Opioids are subject to abuse because many bring euphoria as well as pain relief. Other effects of opioid use include drowsiness and apathy. Because opioids depress the central nervous system, patients can also experience a slower heart rate and breathing as well as other side effects such as constipation, pinpoint pupils, nausea and vomiting. Overdose happens when the person takes so much of the drug that their breathing and heart rate become dangerously slow or stop altogether. Other signs of overdose are cold and clammy skin, convulsions, confusion and stupor. The cold and clammy skin gives unmedicated opioid withdrawal the name “cold turkey,” for the skin resembles the flesh of a raw turkey.

Some people continue to take opioids long after their original problem has been resolved because of the way it makes them feel psychologically. Eventually, the person develops a tolerance to the drug that forces them to take more of it to get the same feeling. Physical dependency occurs when they must take the drug to avoid withdrawal symptoms.


Withdrawal Symptoms

Withdrawal symptoms begin about 24 hours after the last dosage of opioid. The intensity of the symptoms depend on the type of drug, how much the patient used, how long the patient had been abusing the drug, how much time usually passed between dosages and the health of the user.

Early symptoms of withdrawal are incessant yawning, sweating, a runny nose and watery eyes. If the person doesn’t take another dose of the drug, they experience irritability, nausea and vomiting, abdominal cramps, insomnia, tremors, chills that alternate with flushing and sweating and a deep depression. Their heart rate and blood pressure also increase. These symptoms can last for a few days.

Unpleasant as it is, opioid withdrawal is not life threatening. Still, more and more drug rehab facilities are treating patients with MAT, or medication-assisted treatment as they go through withdrawal to lessen their discomfort. The medications given to the patient traditionally include methadone and have started to include buprenorphine.

MAT helps patients withdraw under some kind of supervision by a health specialist. Depending on the patient’s needs, they can take the medication home with them during their withdrawal period or withdraw as an inpatient. Some patients opt for what’s called rapid detox, even though this is controversial. During rapid detox the patient is placed under general anesthesia while the drugs of abuse are purged from their body. This spares them the pain of withdrawal, but it does expose them to the risks of general anesthesia.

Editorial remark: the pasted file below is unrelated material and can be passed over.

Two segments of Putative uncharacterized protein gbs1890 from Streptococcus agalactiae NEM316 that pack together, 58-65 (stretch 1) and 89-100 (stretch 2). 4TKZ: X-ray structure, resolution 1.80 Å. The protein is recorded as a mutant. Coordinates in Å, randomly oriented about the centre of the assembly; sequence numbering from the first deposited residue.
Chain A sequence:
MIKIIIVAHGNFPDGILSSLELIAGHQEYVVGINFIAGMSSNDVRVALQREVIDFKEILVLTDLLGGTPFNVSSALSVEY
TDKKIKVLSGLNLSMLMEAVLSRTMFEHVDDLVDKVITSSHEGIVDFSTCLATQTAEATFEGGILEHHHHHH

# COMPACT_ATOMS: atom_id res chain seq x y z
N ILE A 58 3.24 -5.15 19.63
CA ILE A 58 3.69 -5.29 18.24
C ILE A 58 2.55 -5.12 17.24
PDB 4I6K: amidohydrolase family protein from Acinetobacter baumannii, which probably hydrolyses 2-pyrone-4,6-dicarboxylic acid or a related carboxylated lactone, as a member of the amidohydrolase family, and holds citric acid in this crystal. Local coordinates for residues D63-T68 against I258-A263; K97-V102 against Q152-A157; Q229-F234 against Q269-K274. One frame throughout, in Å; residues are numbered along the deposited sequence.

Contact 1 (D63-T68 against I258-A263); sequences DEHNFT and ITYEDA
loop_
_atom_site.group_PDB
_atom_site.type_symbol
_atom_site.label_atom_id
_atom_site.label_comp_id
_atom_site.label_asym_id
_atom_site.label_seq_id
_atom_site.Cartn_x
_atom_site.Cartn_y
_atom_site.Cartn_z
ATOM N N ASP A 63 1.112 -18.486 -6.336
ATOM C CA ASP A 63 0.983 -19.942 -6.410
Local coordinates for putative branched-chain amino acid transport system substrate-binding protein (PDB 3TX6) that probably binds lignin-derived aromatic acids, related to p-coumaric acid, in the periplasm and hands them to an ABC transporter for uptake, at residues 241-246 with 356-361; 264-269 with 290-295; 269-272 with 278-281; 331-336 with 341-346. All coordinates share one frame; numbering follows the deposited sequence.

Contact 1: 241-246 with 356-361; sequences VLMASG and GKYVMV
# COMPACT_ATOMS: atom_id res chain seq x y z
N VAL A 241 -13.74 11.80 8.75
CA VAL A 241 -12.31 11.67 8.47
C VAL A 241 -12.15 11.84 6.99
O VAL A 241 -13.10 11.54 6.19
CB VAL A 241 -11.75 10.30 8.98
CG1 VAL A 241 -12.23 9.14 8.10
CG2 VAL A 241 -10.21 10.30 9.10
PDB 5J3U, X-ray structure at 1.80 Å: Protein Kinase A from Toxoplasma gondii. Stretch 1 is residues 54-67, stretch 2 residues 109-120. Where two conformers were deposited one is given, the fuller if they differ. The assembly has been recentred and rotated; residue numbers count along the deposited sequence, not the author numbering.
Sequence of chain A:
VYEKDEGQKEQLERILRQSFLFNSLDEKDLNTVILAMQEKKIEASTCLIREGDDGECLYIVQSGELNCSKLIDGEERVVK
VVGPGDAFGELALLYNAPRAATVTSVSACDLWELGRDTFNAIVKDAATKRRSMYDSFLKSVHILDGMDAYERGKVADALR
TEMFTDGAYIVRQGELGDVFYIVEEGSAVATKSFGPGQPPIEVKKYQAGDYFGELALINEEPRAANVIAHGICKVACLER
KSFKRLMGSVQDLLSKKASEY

Treatment for Opioid Addiction

One piece of good news about the opioid epidemic is that availability of drug rehab centers around the country. Every state can be said to have at least one of these facilities, and several states have many. Most offer help in the form of programs such as outpatient, intensive outpatient, inpatient and partial hospitalization.

In outpatient programs, patients attend meetings and counseling sessions a few days a week for a period of time to help them recover from their addiction. With intensive outpatient programs, the patients come to the center more often. With inpatient, the patient actually lives at the center. Stays of 30, 60 or 90 days are common. With partial hospitalization, the patient spends all day at the center, then goes home or to a sober living facility at night.

While in these programs, patients are helped with therapies that can range from cognitive behavioral therapy to relapse prevention to art or music therapy and even equine therapy. Equine and other animal or outdoor therapies are especially popular in more rural areas.

Get in Touch With Our Counselors for Help

If you or our loved one are struggling with an opioid addiction, don’t hesitate to call our counselors at Om to Home by Central FL Recovery Centers in Apopka, Florida. Call for a consultation at (407) 370-5357.